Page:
About Us

Pathios Therapeutics is an early-stage drug discovery company that was established in 2017 by a team of experienced pharmaceutical industry professionals and biotech entrepreneurs. Based in Oxford, UK, the company is founded upon a deep understanding of the biology of acid-sensing GPCRs in Th17 cells and tumour-associated macrophages (TAMs). We are currently engaged in a fully-enabled drug discovery program to identify novel small-molecule modulators of GPR65 with expected utility in a range of autoimmune conditions as well as in certain cancers. We are also more broadly interested in acid-sensing receptors in the immune system and their potential exploitation as targets for bringing about therapeutic benefit in a range of diseases.

Pathios employs a cutting edge scientific approach to mapping the signalling of key GPCRs on immune cells based on human genetic insights, transcriptomics and state-of-the-art cellular immunology. By leveraging a range of proprietary insights emerging from this approach Pathios aims to rapidly deliver on the promise of novel therapeutic agents targeting these receptors. We combine a team of experienced scientific leaders with a number of strategic external partnerships to efficiently carry out a range of drug discovery and scientific activities, capitalising on the very latest advances in GPCR drug discovery.

GPCRs Key Facts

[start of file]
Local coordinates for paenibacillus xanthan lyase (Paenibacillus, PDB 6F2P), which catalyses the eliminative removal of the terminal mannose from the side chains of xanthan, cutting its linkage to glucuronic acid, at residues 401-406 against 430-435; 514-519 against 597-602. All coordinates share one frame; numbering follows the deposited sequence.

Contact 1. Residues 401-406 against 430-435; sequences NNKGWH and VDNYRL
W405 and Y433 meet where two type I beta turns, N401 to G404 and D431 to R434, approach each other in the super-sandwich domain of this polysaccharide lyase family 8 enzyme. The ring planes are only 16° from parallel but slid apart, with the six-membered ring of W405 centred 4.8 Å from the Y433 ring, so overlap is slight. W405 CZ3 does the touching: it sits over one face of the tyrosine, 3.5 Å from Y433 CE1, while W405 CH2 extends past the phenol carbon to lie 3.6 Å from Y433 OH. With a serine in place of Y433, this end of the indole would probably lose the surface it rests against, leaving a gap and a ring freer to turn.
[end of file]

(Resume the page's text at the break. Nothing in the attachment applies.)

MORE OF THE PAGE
Approx. 600 genes encoding GPCRs in the human genome


GPCRs are the largest single protein class targeted by marketed drugs


No approved drugs currently target any of the pH-sensing GPCRs on immune cells

“Pathios is founded on the simple principle that many pathological environments such as inflamed joints or malignant tumours are characterized by an abnormally low pH that signals to local immune cells to fundamentally change their characteristics in a detrimental way for the patient. At the heart of this signalling is a family of acid-sensing GPCRs. Pathios is particularly focused on finding drugs that block GPR65 which is a key member of this family. Human genetic data and cutting-edge transcriptomics tells us that this receptor is a key driver in the emergence of problematic Th17 cells and therefore autoimmune disease. Emerging data also implicates GPR65 in altering the nature of tumour-associated macrophages (TAM) to allow tumour growth and survival.” Tom McCarthy, Executive Chair, Pathios Therapeutics